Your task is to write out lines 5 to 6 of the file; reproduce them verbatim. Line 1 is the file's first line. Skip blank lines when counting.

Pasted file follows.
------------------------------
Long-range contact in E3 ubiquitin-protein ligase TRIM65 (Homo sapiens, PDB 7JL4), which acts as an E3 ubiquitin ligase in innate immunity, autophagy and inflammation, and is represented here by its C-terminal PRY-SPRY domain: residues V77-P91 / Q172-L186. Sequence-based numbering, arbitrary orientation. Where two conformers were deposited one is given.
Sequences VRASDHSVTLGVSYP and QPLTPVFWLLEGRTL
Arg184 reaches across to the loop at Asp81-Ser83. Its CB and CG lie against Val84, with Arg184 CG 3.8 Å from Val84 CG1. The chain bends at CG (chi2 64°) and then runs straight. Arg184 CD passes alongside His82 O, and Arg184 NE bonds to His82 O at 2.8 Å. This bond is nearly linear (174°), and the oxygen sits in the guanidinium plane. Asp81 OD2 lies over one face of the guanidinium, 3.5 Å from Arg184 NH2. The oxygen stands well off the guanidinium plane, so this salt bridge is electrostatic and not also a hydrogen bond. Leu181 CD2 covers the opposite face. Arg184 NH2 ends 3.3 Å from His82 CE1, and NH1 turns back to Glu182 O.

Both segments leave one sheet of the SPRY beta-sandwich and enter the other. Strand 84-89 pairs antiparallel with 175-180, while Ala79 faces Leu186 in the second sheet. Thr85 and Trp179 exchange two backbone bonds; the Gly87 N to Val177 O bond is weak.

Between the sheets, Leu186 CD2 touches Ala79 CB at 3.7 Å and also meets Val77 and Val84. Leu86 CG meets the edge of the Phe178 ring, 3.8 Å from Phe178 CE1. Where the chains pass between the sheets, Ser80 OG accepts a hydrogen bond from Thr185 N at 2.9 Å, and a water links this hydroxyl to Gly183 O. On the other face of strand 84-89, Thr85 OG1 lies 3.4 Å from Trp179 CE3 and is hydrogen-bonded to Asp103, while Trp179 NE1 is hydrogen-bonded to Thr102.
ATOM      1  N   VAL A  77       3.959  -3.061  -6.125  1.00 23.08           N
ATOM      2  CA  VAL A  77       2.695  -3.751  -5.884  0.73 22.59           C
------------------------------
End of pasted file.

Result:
Between the sheets, Leu186 CD2 touches Ala79 CB at 3.7 Å and also meets Val77 and Val84. Leu86 CG meets the edge of the Phe178 ring, 3.8 Å from Phe178 CE1. Where the chains pass between the sheets, Ser80 OG accepts a hydrogen bond from Thr185 N at 2.9 Å, and a water links this hydroxyl to Gly183 O. On the other face of strand 84-89, Thr85 OG1 lies 3.4 Å from Trp179 CE3 and is hydrogen-bonded to Asp103, while Trp179 NE1 is hydrogen-bonded to Thr102.
ATOM      1  N   VAL A  77       3.959  -3.061  -6.125  1.00 23.08           N